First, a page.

The second reason why a student might not enjoy reading a literary piece is this staggering deficiency they have when it comes to reading. Phonetics, phonology and linguistics are tertiary courses, but if someone does not know what does “juncture” mean, how s/he is going to grasp the intonation of a sentence which very importantly renders meaning to it? For this lack of reading skill many of our students are not even familiar with most of the English words. Until the words become some images registered in the mind of the students, they are bound to have difficulty simply recognising them, let alone having a good command over the whole language, forget about understanding a literary piece. But, interestingly, a gradual orientation to literary pieces in their formative years of education could help the students develop this reading skill and not face all these practical problems in the later years.


If NCTB even in the least put some heed to the above plan, we can have a completely different scenario of English in Bangladesh, but at the same time I am well aware of the fact that our schools and colleges have this limitation of not having teachers who are experts both in grammar and literature. The education ministry shares the blame as well because the toppers from a class usually opt for Universities instead of schools and colleges. Therefore our problem will keep reviving in a loop, unless we realise that right now in Bangladesh what requires our maximum attention is primary, secondary and higher-secondary education. English comes as a vital character in the scene. Unless we stop considering it as something exclusively “foreign”, as something exclusively from the ‘outside’, and if we cannot learn to welcome it as a language, as a natural tool for human conducts, we are surely going to fail, again and again, to make the world aware of our presence and we are surely going to complain hysterically about how bad our English is and how unEnglish-like is this our hysteria.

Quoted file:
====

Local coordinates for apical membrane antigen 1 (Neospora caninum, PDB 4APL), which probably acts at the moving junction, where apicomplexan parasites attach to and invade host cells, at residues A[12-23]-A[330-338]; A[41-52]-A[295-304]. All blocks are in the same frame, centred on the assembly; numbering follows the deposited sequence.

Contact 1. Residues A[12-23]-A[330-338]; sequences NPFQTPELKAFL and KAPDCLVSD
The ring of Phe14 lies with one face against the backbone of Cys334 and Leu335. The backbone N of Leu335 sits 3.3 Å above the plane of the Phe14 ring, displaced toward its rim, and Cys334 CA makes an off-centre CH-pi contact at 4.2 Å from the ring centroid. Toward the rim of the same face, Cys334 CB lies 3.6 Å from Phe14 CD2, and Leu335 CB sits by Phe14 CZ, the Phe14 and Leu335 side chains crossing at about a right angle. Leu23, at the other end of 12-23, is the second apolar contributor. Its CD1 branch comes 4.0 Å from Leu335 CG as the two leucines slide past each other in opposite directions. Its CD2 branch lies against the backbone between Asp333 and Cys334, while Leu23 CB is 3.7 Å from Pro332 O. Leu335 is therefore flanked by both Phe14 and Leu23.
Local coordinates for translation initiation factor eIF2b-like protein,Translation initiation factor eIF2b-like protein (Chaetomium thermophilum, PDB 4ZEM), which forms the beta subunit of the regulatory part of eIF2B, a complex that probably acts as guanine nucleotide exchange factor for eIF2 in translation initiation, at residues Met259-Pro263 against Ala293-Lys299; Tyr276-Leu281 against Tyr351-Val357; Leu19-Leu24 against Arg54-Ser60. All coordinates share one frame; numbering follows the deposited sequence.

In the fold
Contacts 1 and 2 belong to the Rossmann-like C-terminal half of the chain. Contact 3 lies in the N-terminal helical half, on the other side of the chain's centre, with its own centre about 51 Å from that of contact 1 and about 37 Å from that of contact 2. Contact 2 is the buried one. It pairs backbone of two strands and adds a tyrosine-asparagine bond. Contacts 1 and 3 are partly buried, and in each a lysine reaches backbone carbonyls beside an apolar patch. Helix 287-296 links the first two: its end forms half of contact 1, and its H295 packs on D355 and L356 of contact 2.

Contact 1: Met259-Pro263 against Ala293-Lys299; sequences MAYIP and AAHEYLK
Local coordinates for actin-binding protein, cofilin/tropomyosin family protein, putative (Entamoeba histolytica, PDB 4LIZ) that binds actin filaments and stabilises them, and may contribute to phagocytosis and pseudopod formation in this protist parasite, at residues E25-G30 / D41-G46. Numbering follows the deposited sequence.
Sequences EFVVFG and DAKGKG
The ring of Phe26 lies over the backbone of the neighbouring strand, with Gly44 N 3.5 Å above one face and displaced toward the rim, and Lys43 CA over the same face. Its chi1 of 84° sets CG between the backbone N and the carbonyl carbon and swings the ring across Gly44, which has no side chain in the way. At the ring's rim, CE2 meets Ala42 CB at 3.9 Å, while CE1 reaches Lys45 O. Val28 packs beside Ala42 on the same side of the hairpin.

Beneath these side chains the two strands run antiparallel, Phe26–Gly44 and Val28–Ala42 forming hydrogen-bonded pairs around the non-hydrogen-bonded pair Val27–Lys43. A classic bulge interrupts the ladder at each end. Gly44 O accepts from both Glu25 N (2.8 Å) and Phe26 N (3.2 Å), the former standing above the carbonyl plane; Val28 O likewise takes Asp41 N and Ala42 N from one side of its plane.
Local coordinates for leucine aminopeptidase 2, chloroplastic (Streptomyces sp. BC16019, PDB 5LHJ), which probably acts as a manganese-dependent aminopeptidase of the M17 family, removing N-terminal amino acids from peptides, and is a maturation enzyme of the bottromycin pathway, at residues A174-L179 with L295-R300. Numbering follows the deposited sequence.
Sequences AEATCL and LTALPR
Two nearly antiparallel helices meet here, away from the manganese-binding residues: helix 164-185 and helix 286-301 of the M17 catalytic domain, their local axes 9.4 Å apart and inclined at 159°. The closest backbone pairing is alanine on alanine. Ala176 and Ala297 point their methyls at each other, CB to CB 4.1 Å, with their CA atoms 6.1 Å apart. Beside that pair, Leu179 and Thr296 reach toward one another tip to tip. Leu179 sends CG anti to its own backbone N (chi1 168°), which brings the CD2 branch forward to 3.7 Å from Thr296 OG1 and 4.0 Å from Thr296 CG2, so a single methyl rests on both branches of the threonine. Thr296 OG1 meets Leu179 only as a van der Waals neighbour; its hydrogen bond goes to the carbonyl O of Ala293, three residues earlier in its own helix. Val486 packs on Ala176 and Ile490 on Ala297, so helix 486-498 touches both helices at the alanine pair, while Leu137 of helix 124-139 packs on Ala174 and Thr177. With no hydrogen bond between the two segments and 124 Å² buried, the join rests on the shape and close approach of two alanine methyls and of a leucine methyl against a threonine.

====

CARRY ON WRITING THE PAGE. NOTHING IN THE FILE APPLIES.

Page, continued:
The writer is a Lecturer, Department of English, Varendra University. He maybe reached at:
[email protected]